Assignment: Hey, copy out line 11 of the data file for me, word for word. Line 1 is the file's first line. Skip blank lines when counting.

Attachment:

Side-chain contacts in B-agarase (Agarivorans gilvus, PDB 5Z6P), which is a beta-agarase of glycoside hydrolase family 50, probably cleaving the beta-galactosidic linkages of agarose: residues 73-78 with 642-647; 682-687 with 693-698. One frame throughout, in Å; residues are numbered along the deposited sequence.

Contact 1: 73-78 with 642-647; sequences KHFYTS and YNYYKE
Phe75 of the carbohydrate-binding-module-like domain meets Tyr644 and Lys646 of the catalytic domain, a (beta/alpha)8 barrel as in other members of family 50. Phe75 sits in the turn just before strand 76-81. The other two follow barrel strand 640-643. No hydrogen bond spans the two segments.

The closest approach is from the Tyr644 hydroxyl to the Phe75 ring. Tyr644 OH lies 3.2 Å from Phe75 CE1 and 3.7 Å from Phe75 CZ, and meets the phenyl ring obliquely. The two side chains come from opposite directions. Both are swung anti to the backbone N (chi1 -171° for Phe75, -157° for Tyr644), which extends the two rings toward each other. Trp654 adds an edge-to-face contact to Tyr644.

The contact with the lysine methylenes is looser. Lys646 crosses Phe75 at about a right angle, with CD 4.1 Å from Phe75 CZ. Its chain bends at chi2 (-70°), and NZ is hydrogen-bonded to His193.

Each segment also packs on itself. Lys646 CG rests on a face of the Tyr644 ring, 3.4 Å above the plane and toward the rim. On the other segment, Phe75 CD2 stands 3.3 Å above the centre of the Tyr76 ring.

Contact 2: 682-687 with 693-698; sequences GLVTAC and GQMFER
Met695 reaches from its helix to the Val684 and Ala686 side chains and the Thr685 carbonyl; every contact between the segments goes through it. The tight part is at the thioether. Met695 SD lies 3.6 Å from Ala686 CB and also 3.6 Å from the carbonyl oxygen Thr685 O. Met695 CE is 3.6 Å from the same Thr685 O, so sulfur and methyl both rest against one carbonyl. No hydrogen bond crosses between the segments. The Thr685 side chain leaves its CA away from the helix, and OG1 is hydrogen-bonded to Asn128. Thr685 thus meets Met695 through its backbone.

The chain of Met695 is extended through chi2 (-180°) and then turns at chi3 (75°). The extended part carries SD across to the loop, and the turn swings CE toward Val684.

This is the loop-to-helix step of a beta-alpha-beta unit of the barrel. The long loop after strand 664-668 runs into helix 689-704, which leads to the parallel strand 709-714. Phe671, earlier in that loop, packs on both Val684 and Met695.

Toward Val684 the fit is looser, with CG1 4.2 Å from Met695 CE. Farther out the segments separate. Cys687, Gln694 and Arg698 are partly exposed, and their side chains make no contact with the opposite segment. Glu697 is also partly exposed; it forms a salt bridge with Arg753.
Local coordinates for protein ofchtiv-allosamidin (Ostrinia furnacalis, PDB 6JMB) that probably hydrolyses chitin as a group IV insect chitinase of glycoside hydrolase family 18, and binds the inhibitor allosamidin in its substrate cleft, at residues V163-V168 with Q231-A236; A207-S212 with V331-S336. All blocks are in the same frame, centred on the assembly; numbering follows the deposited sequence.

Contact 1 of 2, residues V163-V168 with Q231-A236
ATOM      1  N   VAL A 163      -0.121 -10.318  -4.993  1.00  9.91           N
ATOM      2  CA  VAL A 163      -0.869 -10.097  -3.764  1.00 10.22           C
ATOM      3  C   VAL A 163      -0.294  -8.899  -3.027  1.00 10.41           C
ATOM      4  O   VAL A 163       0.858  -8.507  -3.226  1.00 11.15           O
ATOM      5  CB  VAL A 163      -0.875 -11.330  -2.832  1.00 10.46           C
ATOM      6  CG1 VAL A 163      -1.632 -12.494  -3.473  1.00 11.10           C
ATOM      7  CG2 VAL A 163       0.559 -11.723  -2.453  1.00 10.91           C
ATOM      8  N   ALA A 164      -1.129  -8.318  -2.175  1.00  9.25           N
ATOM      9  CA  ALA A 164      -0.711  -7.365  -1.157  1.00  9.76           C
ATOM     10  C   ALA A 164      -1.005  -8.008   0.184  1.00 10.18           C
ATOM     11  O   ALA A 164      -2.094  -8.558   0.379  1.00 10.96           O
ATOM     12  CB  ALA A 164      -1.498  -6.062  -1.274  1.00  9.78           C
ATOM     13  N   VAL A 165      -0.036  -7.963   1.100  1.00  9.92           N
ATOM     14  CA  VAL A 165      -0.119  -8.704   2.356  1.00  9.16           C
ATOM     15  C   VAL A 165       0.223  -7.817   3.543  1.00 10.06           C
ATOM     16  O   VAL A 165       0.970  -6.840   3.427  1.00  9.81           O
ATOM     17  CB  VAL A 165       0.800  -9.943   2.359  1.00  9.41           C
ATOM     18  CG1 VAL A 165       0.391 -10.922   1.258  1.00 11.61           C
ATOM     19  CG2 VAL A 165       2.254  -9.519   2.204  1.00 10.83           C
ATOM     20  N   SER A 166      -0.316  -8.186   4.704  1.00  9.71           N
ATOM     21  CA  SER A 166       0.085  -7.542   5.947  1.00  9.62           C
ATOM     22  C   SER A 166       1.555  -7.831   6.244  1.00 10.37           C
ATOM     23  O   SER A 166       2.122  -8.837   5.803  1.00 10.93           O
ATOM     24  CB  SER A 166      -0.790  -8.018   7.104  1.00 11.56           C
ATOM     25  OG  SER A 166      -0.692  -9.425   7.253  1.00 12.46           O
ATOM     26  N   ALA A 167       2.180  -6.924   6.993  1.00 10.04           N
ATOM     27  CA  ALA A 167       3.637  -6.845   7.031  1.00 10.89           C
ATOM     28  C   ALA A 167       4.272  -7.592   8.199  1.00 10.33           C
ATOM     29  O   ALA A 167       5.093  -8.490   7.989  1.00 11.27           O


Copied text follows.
Toward Val684 the fit is looser, with CG1 4.2 Å from Met695 CE. Farther out the segments separate. Cys687, Gln694 and Arg698 are partly exposed, and their side chains make no contact with the opposite segment. Glu697 is also partly exposed; it forms a salt bridge with Arg753.